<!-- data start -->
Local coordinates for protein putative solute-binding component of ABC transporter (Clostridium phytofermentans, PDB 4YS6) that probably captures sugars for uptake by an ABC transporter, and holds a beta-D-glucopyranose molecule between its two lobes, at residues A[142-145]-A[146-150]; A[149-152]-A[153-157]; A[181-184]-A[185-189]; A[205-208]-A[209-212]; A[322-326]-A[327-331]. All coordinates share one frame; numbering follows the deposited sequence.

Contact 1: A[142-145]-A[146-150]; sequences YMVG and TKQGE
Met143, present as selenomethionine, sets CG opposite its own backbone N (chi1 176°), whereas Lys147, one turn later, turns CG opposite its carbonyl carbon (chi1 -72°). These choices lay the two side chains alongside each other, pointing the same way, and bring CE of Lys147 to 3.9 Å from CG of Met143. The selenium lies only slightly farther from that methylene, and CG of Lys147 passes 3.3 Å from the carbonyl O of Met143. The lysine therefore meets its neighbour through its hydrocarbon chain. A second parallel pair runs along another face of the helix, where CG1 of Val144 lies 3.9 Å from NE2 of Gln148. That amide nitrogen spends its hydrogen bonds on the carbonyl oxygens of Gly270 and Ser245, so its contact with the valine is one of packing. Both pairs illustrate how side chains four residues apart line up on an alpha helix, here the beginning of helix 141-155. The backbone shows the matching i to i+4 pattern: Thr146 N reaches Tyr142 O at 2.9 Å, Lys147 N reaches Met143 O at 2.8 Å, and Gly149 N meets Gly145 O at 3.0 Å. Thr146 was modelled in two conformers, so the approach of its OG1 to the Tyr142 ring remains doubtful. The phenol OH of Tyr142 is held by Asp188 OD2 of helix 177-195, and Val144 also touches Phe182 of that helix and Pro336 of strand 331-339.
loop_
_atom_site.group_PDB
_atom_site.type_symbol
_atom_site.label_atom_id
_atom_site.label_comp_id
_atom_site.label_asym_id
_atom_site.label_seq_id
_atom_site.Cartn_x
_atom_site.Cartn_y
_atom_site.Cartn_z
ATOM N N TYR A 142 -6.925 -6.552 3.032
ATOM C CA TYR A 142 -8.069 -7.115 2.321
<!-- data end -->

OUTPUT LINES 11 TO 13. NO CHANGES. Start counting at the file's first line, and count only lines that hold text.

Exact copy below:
_atom_site.Cartn_x
_atom_site.Cartn_y
_atom_site.Cartn_z